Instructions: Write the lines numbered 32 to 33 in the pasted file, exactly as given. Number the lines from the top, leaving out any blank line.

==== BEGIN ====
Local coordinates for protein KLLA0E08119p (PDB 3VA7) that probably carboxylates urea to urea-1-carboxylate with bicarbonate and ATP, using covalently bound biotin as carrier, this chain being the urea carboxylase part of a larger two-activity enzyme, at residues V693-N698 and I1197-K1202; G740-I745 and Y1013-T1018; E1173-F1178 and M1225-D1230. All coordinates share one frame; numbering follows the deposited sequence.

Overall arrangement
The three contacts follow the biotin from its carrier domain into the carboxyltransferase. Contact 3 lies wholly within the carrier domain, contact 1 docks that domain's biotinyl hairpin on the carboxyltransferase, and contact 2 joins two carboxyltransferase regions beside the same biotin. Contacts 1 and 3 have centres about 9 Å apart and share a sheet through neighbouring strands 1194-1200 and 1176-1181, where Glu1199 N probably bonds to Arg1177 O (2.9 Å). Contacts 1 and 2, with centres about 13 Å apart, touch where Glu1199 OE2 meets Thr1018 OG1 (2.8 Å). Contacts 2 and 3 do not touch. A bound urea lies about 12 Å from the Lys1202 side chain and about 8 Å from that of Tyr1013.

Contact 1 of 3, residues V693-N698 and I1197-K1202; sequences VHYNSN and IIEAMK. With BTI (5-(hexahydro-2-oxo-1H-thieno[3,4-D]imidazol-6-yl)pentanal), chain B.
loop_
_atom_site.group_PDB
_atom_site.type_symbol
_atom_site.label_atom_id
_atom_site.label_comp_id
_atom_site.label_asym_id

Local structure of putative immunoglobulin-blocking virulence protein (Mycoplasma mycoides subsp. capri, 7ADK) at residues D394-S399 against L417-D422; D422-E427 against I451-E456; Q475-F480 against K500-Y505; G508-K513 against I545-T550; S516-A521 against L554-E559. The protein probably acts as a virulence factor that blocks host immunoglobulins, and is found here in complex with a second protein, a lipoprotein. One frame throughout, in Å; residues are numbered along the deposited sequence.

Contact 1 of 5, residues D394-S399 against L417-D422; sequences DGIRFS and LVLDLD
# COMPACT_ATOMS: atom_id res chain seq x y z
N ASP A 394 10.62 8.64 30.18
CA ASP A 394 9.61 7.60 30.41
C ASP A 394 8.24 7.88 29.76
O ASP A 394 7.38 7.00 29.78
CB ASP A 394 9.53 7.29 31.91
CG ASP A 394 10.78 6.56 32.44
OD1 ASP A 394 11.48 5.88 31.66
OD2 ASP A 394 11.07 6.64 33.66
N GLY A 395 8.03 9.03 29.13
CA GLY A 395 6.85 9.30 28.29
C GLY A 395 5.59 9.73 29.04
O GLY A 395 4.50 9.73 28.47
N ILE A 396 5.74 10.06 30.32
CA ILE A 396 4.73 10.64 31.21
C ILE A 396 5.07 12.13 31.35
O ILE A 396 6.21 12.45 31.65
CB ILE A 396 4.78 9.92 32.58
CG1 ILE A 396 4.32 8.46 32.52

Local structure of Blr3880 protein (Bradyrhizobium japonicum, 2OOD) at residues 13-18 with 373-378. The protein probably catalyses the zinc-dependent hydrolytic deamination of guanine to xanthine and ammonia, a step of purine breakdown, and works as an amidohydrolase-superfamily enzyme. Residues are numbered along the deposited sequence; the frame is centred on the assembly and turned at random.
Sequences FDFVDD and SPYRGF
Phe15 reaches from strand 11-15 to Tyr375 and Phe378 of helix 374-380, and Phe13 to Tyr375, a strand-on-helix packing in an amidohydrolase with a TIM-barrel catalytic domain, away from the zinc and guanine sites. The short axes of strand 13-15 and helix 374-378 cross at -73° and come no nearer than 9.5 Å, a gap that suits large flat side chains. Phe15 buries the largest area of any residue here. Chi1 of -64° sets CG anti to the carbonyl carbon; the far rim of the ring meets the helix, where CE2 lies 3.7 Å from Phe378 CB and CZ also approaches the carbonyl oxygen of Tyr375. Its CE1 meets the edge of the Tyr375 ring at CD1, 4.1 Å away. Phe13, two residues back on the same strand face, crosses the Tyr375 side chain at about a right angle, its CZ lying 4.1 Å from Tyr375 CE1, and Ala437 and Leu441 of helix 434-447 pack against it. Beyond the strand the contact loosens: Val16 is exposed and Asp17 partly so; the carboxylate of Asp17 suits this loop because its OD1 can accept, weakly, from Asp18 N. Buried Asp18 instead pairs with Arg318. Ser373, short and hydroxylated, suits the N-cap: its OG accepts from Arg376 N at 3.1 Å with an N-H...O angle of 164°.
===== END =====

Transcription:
Local structure of Blr3880 protein (Bradyrhizobium japonicum, 2OOD) at residues 13-18 with 373-378. The protein probably catalyses the zinc-dependent hydrolytic deamination of guanine to xanthine and ammonia, a step of purine breakdown, and works as an amidohydrolase-superfamily enzyme. Residues are numbered along the deposited sequence; the frame is centred on the assembly and turned at random.
Sequences FDFVDD and SPYRGF